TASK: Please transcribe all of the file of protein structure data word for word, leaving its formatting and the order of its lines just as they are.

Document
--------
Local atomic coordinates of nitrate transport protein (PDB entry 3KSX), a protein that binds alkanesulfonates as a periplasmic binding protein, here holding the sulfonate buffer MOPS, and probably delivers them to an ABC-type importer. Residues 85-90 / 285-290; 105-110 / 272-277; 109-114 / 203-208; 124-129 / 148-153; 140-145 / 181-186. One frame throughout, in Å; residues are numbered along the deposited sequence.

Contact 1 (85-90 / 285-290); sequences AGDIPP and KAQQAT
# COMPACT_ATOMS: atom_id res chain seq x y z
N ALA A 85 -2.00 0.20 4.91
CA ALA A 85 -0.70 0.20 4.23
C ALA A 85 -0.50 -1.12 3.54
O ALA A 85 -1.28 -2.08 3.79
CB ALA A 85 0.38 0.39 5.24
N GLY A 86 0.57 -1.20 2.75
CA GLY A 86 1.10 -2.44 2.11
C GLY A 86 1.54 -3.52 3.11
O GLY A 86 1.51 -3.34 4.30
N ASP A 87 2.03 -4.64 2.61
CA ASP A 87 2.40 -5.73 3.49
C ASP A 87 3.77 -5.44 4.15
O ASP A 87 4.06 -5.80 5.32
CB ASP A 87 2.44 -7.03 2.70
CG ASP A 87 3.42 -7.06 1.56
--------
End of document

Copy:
Local atomic coordinates of nitrate transport protein (PDB entry 3KSX), a protein that binds alkanesulfonates as a periplasmic binding protein, here holding the sulfonate buffer MOPS, and probably delivers them to an ABC-type importer. Residues 85-90 / 285-290; 105-110 / 272-277; 109-114 / 203-208; 124-129 / 148-153; 140-145 / 181-186. One frame throughout, in Å; residues are numbered along the deposited sequence.

Contact 1 (85-90 / 285-290); sequences AGDIPP and KAQQAT
# COMPACT_ATOMS: atom_id res chain seq x y z
N ALA A 85 -2.00 0.20 4.91
CA ALA A 85 -0.70 0.20 4.23
C ALA A 85 -0.50 -1.12 3.54
O ALA A 85 -1.28 -2.08 3.79
CB ALA A 85 0.38 0.39 5.24
N GLY A 86 0.57 -1.20 2.75
CA GLY A 86 1.10 -2.44 2.11
C GLY A 86 1.54 -3.52 3.11
O GLY A 86 1.51 -3.34 4.30
N ASP A 87 2.03 -4.64 2.61
CA ASP A 87 2.40 -5.73 3.49
C ASP A 87 3.77 -5.44 4.15
O ASP A 87 4.06 -5.80 5.32
CB ASP A 87 2.44 -7.03 2.70
CG ASP A 87 3.42 -7.06 1.56